BioTech, however, is notoriously volatile and sensitive to the actions of the regulators. A fear of Hilary Clinton winning the US elections in 2016, and with it stamping tough regulations on drug pricing, saw the sector suffer losses of some 25% before recovering after Donald Trump’s election.

The index, currently on an upward trend on the back of biopharma, a large component of the NASDAQ Biotechnology Index, having a record number of drug approvals under Trump’s new FDA commissioner Scott Gottlieb.

Fresh in his job, Gottlieb also saw in the approval of three new gene therapies, including one for inherited retinal disease that can lead to vision loss and blindness.

Biopharma, which makes up a large component of the NASDAQ Biotechnology Index, is one sector that benefits from advances in biotechnology with cash flow coming in when the FDA approves a drug, or BioTech equipment.

Defined by the 1992 UN Convention on Biological Diversity as ‘any technological application that uses biological systems, living organisms, or derivatives thereof, to make or modify products or processes for specific use’, biotechnology is also the biology umbrella science for developments in genetic engineering, sequencing and therapeutics as well as synthetic biology.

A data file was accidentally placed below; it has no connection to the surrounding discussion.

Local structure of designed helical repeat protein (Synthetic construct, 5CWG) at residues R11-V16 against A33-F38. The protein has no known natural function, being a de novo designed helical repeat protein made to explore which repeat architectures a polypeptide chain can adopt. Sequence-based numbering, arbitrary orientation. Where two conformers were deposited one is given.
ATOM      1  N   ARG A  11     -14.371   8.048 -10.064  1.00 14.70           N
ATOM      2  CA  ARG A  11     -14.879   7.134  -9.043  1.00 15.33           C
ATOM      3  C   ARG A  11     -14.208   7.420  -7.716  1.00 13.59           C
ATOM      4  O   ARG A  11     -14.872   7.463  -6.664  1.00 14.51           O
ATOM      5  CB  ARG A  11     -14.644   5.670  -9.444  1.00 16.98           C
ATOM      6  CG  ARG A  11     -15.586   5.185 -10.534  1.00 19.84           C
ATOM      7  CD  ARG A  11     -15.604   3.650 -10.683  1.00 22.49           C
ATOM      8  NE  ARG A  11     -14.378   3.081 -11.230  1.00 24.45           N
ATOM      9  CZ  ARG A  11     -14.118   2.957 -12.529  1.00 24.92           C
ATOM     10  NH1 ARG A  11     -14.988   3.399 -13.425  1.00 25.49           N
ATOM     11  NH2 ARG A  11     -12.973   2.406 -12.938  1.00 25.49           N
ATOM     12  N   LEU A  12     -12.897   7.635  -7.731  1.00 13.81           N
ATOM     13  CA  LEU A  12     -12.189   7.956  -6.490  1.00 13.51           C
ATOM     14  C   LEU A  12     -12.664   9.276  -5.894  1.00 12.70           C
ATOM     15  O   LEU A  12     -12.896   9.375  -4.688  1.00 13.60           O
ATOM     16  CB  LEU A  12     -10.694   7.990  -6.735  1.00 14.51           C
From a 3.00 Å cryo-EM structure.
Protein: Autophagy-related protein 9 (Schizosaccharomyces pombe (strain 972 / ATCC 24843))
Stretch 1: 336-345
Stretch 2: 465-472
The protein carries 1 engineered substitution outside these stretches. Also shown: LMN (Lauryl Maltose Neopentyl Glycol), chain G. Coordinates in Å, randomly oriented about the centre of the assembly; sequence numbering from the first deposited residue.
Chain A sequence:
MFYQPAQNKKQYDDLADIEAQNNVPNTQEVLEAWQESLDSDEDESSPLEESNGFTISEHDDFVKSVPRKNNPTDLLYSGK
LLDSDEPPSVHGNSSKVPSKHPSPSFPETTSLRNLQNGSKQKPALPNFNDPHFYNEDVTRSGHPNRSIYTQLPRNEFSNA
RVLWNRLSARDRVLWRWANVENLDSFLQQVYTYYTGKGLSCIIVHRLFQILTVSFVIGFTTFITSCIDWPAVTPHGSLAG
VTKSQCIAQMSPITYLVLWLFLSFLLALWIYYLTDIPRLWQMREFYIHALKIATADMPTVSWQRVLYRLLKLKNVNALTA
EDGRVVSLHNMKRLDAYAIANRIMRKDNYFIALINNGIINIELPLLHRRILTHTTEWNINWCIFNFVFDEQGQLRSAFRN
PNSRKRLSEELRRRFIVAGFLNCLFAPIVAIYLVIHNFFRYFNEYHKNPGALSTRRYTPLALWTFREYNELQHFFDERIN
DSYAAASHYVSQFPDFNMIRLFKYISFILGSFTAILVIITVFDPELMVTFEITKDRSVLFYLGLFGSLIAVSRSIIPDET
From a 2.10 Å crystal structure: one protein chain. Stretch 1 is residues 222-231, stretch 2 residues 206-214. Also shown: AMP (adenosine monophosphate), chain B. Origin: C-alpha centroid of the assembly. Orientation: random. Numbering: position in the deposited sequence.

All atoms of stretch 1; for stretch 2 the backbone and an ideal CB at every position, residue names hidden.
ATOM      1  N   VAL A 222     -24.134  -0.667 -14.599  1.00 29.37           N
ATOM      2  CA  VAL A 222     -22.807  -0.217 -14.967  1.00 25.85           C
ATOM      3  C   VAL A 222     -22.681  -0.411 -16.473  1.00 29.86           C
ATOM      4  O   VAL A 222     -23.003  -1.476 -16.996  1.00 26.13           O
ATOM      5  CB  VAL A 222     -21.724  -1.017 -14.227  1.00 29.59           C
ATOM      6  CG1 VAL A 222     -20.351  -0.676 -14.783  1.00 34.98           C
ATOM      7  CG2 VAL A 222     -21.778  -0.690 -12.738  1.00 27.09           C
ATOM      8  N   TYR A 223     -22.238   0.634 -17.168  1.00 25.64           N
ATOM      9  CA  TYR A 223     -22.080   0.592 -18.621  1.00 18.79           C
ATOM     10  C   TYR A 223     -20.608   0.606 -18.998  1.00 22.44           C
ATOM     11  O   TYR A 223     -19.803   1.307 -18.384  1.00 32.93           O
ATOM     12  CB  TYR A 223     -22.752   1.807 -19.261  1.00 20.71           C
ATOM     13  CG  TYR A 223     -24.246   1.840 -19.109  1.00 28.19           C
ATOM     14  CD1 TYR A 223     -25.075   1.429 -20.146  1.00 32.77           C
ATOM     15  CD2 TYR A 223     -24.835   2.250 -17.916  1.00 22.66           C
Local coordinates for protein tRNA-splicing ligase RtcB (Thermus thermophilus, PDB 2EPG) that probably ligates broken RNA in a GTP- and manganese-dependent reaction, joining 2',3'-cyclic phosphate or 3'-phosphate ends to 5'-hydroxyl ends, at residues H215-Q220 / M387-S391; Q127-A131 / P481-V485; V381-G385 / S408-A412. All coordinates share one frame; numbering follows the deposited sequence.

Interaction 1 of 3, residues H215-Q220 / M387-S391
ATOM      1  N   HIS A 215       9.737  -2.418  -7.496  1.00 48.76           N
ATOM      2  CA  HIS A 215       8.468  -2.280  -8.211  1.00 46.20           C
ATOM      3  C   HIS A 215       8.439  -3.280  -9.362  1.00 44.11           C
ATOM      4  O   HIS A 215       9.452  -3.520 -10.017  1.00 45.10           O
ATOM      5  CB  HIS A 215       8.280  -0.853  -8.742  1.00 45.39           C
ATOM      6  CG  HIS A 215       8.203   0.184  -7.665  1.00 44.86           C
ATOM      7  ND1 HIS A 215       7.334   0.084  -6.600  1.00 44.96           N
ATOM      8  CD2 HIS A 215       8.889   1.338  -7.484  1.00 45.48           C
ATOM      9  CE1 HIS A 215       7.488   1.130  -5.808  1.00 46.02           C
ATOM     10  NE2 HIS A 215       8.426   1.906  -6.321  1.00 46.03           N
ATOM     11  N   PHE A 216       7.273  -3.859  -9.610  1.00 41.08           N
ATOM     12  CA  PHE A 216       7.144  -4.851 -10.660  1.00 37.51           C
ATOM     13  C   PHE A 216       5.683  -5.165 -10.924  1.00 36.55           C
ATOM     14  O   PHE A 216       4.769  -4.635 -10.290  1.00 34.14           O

For this reason, biotechnology was highlighted by World Economic Forum as one of 12 key ‘emerging technologies’ of the Fourth Industrial Revolution to watch in 2017. To look at the ramifications of this, let’s look at biotechnology through the lens of one strand: synthetic biology.

Historically, simply selecting the best crops and animals created a purer strain naturally. Then with the advent of DNA hybridisation, genetic modifications started. But with synthetic biology, new organisms can now be built from building blocks of DNA.